CTCs can be used as a prognosis marker for local recurrence of tumor after treatment
Based on results in pancreatic cancer and the unpublished data of breast cancer and physical examinations for cancer screening, a CTC-cutoff value of 2 can be used to distinguish diseased people from the healthy.10 When the CTC cutoff was set at 1, the ROC curve of CytoSorter® CTC-detection system in LAHNSCC patients gave an AUC value of 0.887 as shown in Figure 4. Therefore, both CTC cutoffs of 1 and 2 were used to see whether CTCs were correlated with survical outcome, the local recurrence risk, and distant metastasis after treatment. One patient's death was not tumor related and was thus excluded from the survival analysis. As shown in Figure 4 and Table 4, LAHNSCC patients with higher CTC counts tend to have higher chances of developing local recurrence of tumor or distal metastasis, or die, and CTC enumeration at baseline (prior treatment) has the highest prognostic potency with the lowest P-values compared to CTC enumerations after induction chemotherapy or treatment. Statistical analysis showed CTC counts at baseline can be used to predict the local recurrence risk of tumor after treatment in LAHNSCC patients (P=0.0187). There was no statistical significance regarding CTC enumeration at baseline with distal metastasis or survival outcome of LAHNSCC patients after treatment.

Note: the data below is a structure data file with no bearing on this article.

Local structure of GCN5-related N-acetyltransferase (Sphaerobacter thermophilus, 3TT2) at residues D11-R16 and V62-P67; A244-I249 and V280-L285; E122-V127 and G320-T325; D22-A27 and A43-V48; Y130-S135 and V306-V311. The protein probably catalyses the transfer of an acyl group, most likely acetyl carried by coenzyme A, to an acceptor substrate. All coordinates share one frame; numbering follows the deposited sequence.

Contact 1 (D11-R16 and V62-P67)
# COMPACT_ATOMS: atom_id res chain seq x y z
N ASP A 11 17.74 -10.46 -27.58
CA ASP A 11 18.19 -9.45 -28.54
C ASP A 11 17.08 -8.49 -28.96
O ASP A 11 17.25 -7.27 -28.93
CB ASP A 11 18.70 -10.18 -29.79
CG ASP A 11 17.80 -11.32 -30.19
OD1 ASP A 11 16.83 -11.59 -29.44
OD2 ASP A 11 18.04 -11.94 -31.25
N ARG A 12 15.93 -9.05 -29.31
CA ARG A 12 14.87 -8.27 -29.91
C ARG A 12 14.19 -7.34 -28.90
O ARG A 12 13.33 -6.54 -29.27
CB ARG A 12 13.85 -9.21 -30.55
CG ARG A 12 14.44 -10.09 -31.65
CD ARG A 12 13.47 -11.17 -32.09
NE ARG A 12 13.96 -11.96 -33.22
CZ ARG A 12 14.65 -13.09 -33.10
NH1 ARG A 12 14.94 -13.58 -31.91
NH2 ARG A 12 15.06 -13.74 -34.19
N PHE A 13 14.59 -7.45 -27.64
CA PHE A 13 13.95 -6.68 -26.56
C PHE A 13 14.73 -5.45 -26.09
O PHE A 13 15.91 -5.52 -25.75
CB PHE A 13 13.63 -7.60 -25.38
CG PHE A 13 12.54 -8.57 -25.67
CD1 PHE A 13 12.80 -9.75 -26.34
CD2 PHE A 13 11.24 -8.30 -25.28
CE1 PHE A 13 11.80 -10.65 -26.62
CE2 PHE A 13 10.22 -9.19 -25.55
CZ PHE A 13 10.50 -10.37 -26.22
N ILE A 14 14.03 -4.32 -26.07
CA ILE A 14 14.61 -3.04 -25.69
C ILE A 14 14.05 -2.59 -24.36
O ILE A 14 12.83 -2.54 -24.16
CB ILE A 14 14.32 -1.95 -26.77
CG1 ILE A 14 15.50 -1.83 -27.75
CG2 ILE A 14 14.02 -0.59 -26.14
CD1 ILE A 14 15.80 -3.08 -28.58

Table 4 Local recurrence rate, distant metastasis rate, and death rate of LAHNSCC patients based on different CTC cutoff value
Although advances in diagnosis and treatment procedures have resulted in improved local control for HNSCC patients, overall survival of patients has not changed much in the past few decades.2 Most patients pass away due to distant metastases. LAHNSCC patients who tend to have symptoms, such as local invasion, accompanied by cervical lymph node metastasis, are often at higher risk for distant metastases. LAHNSCC patients usually have poor prognostic outcomes and are more difficult to treat for it is hard to identify micrometastases at early stage using traditional imaging methods. A reliable alternative that allows identification of patients with higher risk of disseminated diseases prior to the development of distinguishable metastasis would have clear clinical relevance.